After the mathematical solution is obtained and proven or assumed to be adequate for the posed problem, the mathematical solution may be interpreted in a physical manner. Here, all purely mathematical values gain a physical meaning. As an example, vector functions or vector fields  may be interpreted as velocity fields. The physical solution can be compared to an experiment which is carried out, e.g. to verify or refine the simulation.
Mathematical solutions are typically free of physical units and perhaps scaled with respect to a given system of units, for instance the SI. Constants which occur in physical problems have to be scaled to a special system of units, e.g. the vacuum dielectricity constant has to be scaled with respect to the scaling of the occurring voltages, distances, time steps, and currents.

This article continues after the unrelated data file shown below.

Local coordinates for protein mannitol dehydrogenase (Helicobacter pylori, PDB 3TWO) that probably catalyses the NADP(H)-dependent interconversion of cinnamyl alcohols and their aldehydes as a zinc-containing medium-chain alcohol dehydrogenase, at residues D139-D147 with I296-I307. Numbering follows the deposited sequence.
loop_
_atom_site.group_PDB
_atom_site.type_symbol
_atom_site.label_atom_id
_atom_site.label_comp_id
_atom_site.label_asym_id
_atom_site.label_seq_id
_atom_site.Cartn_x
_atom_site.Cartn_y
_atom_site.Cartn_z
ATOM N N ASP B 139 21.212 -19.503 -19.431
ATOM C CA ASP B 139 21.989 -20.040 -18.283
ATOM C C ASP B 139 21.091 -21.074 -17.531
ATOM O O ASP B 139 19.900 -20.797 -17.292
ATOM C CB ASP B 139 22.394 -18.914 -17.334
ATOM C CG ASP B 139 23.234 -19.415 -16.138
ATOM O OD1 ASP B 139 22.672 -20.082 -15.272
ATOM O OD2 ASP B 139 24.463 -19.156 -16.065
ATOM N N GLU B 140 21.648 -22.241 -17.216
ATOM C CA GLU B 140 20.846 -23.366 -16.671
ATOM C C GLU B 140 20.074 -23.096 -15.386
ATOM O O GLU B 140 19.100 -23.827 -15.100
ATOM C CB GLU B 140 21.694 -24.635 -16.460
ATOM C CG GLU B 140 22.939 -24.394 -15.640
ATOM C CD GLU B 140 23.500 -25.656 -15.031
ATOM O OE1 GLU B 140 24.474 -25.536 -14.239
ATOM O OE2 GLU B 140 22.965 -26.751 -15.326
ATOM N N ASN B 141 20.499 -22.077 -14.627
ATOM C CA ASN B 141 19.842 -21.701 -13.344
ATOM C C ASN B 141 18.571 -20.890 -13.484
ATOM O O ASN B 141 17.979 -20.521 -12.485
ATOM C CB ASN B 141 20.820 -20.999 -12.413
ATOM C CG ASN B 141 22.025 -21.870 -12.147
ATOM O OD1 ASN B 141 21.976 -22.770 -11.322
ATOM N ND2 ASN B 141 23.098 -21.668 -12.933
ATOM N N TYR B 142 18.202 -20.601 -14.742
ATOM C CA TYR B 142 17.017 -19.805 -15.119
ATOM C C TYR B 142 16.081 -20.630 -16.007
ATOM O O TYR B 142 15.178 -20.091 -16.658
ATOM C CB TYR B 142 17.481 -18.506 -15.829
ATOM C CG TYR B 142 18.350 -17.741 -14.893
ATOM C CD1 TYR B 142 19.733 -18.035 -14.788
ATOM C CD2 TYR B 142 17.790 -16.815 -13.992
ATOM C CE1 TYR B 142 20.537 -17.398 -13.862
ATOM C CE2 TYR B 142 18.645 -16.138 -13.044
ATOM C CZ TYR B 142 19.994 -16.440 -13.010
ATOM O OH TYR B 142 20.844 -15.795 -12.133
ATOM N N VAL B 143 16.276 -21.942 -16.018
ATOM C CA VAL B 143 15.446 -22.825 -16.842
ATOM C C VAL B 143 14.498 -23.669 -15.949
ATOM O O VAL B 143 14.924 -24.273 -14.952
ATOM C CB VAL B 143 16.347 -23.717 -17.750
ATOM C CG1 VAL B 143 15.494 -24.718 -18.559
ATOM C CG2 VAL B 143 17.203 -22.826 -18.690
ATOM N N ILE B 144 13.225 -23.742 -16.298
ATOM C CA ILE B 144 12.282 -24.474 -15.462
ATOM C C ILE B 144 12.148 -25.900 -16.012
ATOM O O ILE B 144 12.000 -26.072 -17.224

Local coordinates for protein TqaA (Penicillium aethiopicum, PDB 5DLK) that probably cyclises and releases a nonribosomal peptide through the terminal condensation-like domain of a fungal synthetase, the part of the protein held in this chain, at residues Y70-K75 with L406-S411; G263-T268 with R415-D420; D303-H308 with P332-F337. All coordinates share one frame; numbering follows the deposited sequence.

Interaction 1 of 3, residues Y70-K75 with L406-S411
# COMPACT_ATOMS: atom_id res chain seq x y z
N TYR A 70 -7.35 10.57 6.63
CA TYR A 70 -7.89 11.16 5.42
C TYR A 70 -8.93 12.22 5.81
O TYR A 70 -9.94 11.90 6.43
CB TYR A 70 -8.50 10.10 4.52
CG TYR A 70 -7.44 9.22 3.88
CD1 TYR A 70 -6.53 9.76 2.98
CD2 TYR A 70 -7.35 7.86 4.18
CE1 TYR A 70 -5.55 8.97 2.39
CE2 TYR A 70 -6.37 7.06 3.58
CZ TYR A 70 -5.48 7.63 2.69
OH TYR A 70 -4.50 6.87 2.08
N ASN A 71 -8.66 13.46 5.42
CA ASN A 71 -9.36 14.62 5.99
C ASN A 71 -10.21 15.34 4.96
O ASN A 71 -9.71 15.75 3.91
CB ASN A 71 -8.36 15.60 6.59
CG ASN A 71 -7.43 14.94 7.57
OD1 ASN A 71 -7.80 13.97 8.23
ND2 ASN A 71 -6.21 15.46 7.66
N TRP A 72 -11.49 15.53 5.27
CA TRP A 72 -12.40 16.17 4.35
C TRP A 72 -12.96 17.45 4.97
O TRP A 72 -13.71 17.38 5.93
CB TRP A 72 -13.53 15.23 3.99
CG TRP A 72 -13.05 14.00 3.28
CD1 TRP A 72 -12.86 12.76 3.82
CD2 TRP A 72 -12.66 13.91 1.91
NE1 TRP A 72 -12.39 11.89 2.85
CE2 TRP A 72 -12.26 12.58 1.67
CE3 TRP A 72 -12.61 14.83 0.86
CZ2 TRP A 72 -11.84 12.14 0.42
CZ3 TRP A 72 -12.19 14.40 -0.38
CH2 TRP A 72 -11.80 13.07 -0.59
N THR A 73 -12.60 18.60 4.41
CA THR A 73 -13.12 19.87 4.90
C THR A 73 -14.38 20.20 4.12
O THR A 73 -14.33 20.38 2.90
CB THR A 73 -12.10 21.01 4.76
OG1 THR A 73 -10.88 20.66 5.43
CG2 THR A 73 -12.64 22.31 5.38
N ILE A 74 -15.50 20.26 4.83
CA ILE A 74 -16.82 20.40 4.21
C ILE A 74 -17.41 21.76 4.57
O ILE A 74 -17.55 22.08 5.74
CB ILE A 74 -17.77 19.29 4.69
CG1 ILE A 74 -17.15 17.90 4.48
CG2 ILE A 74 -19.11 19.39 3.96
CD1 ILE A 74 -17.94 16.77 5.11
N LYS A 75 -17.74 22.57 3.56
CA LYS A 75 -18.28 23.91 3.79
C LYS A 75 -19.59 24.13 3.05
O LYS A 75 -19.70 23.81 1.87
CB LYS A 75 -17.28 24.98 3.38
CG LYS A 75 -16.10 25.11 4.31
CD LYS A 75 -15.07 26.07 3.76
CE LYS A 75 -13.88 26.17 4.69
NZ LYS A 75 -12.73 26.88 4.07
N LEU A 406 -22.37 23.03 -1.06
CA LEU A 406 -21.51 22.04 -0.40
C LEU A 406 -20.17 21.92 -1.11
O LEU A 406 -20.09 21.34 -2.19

For this reason, simulations results where no such special constants occur explicitly, e.g. the Laplace equation (in its mathematical interpretation), may be valid for various simulation problems. However, it has to be remarked that derived quantities, e.g. field strength, depend on the scaling used. The physical interpretation can result in scaling the complete simulation result due to a re-scaling of all stored values.